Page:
Wednesday, February 24, 2010

Introducing a Terrific Young Historian

In my first post on this blog I promised not to use the word "excited" more than once a month. But sometimes there's no other word to describe how an editor feels about a book. I've just published a new work of history that quickened my pulse from the first time I read the proposal: Rawn James, Jr's. Root and Branch: Charles Hamilton Huston, Thurgood Marshall, and the Struggle to End Segregation. This book tells one of the most important, most dramatic, yet least known stories in American history, and makes it not only exciting, but deeply poignant.
     When we think of the Civil Rights movement, we tend to think of the 1950s and 60s, and scenes made famous by television-the bus boycott, the March on Washington, the Freedom Rides. But some of the most compelling, most dramatic, and most  important victories took place long before then, in America's courtrooms, where two determined lawyers waged a decades-long battle against racial injustice.
     The men were Charles Hamilton Houston and Thurgood Marshall, attorneys for the NAACP. From the 1930s to the 50s, they crisscrossed the country, going from backwoods county jails to the Supreme Court to fight for the legal rights of African Americans.  In the Deep South, they sometimes slept in their car because no hotel would give them a room. They were heckled, threatened, and sometimes in danger of their lives. But in those days bigotry was not confined to the backwoods--it went all the way to the nation's capital. When Charles Houston argued his first case before the Supreme Court, one justice turned his chair to face the wall so he wouldn't have to look at a "colored" lawyer.
     What the justices could not ignore was the razor-sharp arguments, and the relentless preparation, of Houston, Marshall and their colleagues. Case by case, slowly, methodically, but relentlessly, they dismantled the legal principle of "separate but equal" that had kept blacks as second-class citizens even after they emerged from slavery.  Over some  two decades, they laid the groundwork for the landmark Supreme Court ruling, Brown vs. Board of Education, that outlawed segregation in public schools and led to the collapse of Jim Crow. Without Houston and Marshall, there would be no Barack Obama.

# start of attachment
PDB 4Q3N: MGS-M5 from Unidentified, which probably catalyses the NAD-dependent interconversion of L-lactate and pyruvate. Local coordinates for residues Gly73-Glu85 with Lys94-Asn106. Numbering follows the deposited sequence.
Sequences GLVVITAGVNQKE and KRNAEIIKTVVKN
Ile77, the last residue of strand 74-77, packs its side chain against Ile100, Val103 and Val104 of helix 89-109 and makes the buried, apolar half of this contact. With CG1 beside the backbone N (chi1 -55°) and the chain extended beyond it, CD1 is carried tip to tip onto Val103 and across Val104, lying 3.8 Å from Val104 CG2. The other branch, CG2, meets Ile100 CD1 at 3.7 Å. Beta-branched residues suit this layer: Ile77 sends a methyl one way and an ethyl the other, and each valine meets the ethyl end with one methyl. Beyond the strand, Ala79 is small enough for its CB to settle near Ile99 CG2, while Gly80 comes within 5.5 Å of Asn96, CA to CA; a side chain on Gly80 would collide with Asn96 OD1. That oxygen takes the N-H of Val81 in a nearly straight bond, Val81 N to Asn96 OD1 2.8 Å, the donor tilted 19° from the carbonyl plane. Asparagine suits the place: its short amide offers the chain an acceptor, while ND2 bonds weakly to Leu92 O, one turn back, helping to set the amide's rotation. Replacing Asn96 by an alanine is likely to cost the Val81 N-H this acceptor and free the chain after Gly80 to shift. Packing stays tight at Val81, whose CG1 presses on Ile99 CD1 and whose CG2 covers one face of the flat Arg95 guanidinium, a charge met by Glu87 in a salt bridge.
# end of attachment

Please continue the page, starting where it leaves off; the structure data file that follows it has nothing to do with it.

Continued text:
These two great advocates are also a great pair of characters. Charles Houston was a stern, buttoned-down, no-nonsense guy. As a dean of Howard Law School, he turned it from a rinky-dink night school into a rigorous institution whose mission was to turn out the lawyers that could meet the white elite on equal terms. Marshall was his brightest student and his protégé, but in personality his opposite. Thurgood was casual. He loved to lean back and tell off-color jokes over a glass--or maybe a bottle--of bourbon.  The two complemented each other perfectly. In effect, Thurgood became a surrogate son to Charlie. Sadly, Houston worked himself to death and died just before the Brown case, the one he'd been building toward, came to the Supreme Court. But Marshall did his mentor proud: not only did he win a historic victory in Brown, he would become the first African-American to join the Supreme Court.
     Rawn James Jr. is a lawyer himself, and an heir to the great legacy laid down by Houston, Marshall, and those that followed. He tells this story with gusto, with a great sense of pacing and rhythm, and it truly comes to life in his pages. This is Rawn's first book but I'm sure it will not be his last. It's the debut of a dynamic new historian-and, yes, I'm excited by it.

(You can see Rawn talking about his book below, or visit his website,, for more about Root and Branch.)

Wednesday, February 17, 2010

Why Publishers Need to Learn to Talk to the Animals

I've been reflecting some more on the recent debate over e-book prices. Michael Cader's much-applauded post on the topic made the point that in general publishers have not done a good job of explaining either the reasons for their pricing policies, or even the basic facts about the marketplace. He's right, and the situation highlights a problem that the industry is still just beginning to grapple with: big publishers are not used to thinking of readers as their customers.

For a century, publishing has had (as Shiv Singh noted in a presentation at Digital Book World) a business-to-business orientation. Big publishers' customers were retailers, a few wholesalers, and libraries (mostly sold to by wholesalers again). On the rare occasions when an individual reader ordered a book from the publisher, fulfilling the order was such a hassle that the author actually got a reduced royalty because of all the extra costs incurrred.